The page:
Children and Families first! Knowledgeable staff Supportive administrators Communication and cooperation Clear understanding of each role Shared goals Mutual respect Humor The single most important element for successful collaboration is respect for each other and feeling valued. Building a strong relationship with families and children is very crucial. In addition, the following ideas are important: When collaborating as a team, we need to remember that children and families come first. Use people first language. Since the word “Families” can be highly diverse in terms of how they define themselves, we should respect to their definition. Strategies to keep families involved: Establish on-going communication (home visits, daily or weekly notebooks, s, and phone calls). Make the classroom accessible and welcoming for parents so they can easily observe . Help parents access resources and support. Involve families at your center/program/classroom. Develop parent support groups (daytime and evening). Hold informational meetings in specific topics (daytime and evening). Supportive administrators from both special and general education are very important. Each professional brings specific expertise to the team discussion and decision. Humor elevates the success of collaboration. Resource: Developing and Evaluating Interagency Collaboration in Early Childhood Special Education Programs (2007). Available for free at (Resources/Focus Areas--ECSE CDE Handbooks). This handbook provides specific information and resources to assist early intervention professionals and agencies in creating and executing agreements between various agencies that provides efficient and seamless delivery of services. There is also a very informative chart about collaboration in the SEEDS Handbook on Family Involvement, p. 3 which is applicable beyond families.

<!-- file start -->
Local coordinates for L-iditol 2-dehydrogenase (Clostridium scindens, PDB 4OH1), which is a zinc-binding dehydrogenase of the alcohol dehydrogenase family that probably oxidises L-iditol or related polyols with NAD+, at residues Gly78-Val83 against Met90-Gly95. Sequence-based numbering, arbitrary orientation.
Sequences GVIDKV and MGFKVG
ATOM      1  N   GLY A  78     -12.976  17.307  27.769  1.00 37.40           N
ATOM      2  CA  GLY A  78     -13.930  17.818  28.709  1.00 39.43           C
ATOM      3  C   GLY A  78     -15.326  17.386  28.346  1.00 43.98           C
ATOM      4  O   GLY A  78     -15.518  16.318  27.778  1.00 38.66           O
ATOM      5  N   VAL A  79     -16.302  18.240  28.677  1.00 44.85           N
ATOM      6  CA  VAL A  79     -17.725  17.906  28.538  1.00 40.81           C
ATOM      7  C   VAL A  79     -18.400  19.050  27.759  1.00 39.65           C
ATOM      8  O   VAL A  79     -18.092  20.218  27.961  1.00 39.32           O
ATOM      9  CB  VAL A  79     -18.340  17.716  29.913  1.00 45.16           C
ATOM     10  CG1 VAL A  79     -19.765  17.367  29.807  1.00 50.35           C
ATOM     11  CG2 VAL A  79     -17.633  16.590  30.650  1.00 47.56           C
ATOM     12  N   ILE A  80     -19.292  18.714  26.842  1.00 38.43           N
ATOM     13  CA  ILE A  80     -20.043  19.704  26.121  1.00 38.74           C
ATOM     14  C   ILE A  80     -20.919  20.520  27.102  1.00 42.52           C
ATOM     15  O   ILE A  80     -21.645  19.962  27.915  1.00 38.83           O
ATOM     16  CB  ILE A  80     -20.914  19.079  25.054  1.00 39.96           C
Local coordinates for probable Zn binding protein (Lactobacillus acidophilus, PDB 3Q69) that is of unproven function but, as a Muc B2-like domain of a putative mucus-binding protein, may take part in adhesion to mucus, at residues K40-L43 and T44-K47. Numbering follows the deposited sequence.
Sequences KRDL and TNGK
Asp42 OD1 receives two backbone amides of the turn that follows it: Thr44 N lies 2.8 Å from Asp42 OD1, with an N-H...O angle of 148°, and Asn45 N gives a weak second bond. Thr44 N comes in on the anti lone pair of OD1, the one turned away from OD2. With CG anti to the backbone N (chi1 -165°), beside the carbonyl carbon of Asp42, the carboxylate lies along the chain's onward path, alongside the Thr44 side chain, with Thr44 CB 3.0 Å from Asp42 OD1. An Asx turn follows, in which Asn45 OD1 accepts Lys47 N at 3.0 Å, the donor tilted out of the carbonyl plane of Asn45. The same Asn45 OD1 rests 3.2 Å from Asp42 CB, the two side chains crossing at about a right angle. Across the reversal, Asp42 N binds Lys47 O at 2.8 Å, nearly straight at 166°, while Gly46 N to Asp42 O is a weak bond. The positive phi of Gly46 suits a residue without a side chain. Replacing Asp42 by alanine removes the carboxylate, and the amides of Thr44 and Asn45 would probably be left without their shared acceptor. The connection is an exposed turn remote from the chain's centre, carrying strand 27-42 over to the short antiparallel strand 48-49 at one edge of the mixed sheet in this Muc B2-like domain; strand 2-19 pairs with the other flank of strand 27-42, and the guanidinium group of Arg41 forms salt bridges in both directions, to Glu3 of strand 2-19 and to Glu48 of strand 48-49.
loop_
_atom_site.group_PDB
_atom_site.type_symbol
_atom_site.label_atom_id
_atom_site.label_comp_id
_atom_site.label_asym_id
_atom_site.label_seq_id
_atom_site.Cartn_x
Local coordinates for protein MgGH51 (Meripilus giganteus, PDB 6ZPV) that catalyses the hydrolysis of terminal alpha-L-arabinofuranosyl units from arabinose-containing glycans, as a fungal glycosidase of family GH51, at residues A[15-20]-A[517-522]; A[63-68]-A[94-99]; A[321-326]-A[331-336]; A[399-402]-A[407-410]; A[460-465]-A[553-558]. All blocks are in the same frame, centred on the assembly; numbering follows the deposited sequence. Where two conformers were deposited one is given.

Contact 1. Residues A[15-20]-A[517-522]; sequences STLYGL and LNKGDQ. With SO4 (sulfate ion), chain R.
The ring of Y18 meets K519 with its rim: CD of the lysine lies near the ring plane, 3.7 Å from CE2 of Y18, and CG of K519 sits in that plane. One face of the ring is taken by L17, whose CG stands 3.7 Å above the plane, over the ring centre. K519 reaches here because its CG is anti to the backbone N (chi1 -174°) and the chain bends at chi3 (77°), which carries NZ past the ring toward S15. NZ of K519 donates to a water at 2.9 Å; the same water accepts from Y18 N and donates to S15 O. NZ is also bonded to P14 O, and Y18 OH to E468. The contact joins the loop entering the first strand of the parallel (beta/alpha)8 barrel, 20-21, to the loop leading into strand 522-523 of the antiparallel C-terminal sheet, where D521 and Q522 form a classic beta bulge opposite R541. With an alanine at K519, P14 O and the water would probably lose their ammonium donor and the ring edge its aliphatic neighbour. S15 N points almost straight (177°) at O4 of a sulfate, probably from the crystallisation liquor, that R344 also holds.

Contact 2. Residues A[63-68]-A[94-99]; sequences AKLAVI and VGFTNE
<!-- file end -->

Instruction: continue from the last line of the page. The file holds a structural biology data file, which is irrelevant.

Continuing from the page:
59 Partners: School District